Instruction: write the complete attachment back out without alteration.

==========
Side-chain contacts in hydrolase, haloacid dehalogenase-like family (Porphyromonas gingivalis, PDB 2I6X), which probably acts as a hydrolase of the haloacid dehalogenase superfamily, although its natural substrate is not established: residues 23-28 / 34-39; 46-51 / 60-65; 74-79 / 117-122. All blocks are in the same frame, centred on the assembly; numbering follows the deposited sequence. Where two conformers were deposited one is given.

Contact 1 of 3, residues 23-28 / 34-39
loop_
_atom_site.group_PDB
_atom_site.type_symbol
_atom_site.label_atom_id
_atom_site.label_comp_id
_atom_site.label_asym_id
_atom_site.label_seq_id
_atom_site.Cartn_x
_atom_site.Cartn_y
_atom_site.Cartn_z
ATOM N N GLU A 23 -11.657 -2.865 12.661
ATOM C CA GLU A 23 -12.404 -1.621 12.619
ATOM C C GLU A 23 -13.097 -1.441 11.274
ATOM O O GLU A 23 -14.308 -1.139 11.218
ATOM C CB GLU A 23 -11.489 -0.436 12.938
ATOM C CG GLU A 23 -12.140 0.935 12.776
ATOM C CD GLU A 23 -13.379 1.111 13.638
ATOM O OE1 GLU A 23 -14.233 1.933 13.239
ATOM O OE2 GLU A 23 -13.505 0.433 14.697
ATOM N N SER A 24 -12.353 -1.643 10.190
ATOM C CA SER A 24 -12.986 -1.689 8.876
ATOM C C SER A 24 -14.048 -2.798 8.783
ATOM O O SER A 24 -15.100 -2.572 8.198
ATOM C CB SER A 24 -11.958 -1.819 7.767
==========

Side-chain contacts in hydrolase, haloacid dehalogenase-like family (Porphyromonas gingivalis, PDB 2I6X), which probably acts as a hydrolase of the haloacid dehalogenase superfamily, although its natural substrate is not established: residues 23-28 / 34-39; 46-51 / 60-65; 74-79 / 117-122. All blocks are in the same frame, centred on the assembly; numbering follows the deposited sequence. Where two conformers were deposited one is given.

Contact 1 of 3, residues 23-28 / 34-39
loop_
_atom_site.group_PDB
_atom_site.type_symbol
_atom_site.label_atom_id
_atom_site.label_comp_id
_atom_site.label_asym_id
_atom_site.label_seq_id
_atom_site.Cartn_x
_atom_site.Cartn_y
_atom_site.Cartn_z
ATOM N N GLU A 23 -11.657 -2.865 12.661
ATOM C CA GLU A 23 -12.404 -1.621 12.619
ATOM C C GLU A 23 -13.097 -1.441 11.274
ATOM O O GLU A 23 -14.308 -1.139 11.218
ATOM C CB GLU A 23 -11.489 -0.436 12.938
ATOM C CG GLU A 23 -12.140 0.935 12.776
ATOM C CD GLU A 23 -13.379 1.111 13.638
ATOM O OE1 GLU A 23 -14.233 1.933 13.239
ATOM O OE2 GLU A 23 -13.505 0.433 14.697
ATOM N N SER A 24 -12.353 -1.643 10.190
ATOM C CA SER A 24 -12.986 -1.689 8.876
ATOM C C SER A 24 -14.048 -2.798 8.783
ATOM O O SER A 24 -15.100 -2.572 8.198
ATOM C CB SER A 24 -11.958 -1.819 7.767